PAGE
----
A current Jisc Inform article on how students can use social media to help them get a job has reminded me of what a key issue this is. We have seen themes around managing your online identity emerge as enormously important during the life of the Developing Digital Literacies programme, with nearly all projects developing approaches to boost students’ awareness and skills in this area. Part of it is damage limitation – the basics of not putting anything in a public space that you’re going to regret later – but the more interesting part is the positive and proactive aspect of presenting yourself online, and although your LinkedIn profile may be part of that, it can go way beyond that.
Many students today can expect to have portfolio careers rather than a classic graduate job, and for these students it’s particularly important to develop an online presence that reflects their skills, outputs and experience, and that might include slideshows, artwork, designs, blogposts and articles, websites and apps. Different sectors will also have different expectations about the formality and presentation of students’ work.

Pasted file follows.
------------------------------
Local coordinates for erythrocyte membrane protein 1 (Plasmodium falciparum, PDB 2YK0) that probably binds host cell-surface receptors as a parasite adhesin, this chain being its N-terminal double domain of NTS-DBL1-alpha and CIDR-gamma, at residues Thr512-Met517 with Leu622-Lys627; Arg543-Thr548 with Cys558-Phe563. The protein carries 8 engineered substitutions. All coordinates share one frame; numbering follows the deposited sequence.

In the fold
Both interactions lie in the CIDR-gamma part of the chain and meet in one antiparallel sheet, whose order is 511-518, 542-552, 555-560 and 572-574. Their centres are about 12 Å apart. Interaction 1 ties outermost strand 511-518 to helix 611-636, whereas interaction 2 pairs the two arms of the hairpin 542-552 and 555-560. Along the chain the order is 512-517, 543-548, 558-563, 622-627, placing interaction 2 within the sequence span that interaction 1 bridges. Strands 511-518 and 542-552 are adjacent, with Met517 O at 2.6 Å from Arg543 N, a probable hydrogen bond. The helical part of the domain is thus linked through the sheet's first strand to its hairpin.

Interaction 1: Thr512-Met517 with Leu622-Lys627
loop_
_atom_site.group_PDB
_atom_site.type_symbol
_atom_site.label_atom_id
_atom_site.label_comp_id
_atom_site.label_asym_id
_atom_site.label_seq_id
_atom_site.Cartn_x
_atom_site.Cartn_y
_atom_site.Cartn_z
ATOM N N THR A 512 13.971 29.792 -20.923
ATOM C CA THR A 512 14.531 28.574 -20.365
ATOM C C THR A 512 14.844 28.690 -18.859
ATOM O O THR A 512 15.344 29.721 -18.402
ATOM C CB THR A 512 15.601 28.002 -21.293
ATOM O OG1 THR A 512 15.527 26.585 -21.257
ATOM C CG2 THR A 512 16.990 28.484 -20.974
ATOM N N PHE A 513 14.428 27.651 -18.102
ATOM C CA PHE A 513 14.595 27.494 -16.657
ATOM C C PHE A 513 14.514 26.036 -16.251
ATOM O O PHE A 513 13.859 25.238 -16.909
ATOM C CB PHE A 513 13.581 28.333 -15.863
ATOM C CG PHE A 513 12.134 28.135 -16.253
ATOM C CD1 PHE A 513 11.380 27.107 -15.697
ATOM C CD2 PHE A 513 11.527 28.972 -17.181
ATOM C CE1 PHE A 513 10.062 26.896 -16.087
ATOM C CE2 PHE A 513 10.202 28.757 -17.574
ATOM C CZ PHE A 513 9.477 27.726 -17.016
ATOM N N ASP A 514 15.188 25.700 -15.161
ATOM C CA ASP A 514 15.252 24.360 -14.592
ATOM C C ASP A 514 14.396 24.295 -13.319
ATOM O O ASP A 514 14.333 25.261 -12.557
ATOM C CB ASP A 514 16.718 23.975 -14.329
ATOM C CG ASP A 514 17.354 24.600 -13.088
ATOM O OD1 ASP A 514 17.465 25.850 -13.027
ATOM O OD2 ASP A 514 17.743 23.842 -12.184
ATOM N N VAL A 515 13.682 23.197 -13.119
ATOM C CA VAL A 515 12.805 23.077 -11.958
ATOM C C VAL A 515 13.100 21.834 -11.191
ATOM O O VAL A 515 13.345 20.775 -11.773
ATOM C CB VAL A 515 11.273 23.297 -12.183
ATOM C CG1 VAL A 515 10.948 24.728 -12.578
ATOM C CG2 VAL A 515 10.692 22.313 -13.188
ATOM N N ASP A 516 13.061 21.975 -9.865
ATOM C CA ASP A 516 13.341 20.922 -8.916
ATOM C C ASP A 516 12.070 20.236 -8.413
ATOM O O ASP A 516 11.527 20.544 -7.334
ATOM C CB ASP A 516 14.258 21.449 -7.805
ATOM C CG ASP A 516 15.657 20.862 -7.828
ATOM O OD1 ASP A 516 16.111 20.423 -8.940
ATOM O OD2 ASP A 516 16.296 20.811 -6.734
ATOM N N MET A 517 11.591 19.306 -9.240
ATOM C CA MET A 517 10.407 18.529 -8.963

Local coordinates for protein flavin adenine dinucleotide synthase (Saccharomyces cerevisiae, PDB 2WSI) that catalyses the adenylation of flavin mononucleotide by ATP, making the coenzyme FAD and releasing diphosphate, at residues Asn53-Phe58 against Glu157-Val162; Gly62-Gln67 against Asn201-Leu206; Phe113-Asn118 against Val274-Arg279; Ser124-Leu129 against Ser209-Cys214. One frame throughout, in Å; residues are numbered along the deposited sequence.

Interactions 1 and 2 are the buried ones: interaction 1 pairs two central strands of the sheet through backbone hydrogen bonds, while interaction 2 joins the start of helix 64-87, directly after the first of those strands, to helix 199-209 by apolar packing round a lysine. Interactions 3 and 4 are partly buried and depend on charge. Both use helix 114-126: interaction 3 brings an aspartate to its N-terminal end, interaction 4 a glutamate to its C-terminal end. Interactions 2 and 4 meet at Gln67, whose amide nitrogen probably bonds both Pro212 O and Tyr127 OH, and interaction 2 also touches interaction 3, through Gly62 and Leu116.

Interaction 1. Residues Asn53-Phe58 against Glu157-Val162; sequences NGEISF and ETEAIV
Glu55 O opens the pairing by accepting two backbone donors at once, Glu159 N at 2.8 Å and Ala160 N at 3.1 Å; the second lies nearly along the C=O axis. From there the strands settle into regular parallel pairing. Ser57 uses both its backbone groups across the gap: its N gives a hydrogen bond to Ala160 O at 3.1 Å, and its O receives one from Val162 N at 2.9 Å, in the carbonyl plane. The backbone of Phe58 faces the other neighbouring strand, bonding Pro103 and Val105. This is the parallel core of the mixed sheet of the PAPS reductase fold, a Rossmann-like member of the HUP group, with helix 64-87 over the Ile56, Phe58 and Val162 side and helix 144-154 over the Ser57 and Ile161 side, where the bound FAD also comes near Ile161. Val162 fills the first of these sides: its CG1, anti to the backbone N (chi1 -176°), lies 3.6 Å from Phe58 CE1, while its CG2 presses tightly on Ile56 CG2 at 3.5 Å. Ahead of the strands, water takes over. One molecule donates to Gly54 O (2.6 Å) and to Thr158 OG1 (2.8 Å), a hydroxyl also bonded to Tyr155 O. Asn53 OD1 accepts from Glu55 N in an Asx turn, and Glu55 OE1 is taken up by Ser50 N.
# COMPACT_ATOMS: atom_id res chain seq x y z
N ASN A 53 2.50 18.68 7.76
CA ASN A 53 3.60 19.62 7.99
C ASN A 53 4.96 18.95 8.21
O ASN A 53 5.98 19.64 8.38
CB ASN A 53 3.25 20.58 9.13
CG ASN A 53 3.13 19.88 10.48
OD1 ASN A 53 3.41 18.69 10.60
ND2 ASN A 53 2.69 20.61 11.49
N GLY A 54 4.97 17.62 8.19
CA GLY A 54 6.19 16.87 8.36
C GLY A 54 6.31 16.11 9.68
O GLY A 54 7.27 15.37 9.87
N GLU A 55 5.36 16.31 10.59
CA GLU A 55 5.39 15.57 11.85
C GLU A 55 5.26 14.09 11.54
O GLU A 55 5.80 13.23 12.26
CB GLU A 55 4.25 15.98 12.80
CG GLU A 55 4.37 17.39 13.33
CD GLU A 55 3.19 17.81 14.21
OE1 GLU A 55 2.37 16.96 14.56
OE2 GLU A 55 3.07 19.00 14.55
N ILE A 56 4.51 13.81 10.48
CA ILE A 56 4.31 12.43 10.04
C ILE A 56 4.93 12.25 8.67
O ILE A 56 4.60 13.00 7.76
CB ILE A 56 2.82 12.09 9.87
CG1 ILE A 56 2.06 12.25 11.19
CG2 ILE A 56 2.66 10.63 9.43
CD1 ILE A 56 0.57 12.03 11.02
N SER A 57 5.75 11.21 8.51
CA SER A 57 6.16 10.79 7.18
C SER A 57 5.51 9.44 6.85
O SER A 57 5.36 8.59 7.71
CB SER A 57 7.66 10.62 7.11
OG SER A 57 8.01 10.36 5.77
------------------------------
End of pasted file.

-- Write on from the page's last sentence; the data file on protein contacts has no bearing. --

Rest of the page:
The University of the Arts London have done extensive work in this area under their mini-project on professional online identities, to support the career aspirations of their students. Other projects which have produced resources in this area include the Digitally Ready project at Reading, WORDLE (which has an online course on developing a professional digital identity – log-in required). The SEEDPoD Digital Literacies Guide from Plymouth University also includes sections on ‘presentation of self’ and ‘digital footprint’.
Increasingly, employers may be seeking graduates who have experience of using social media for ‘campaigns’ of various sorts, or for carrying out surveys or gaining feedback on a service or innovation. Some students may gain experience of this in their personal life, but for others any authentic projects using these tools which can be embedded into the curriculum will be extremely useful. The staff development resources from the digital literacies programme can help with this.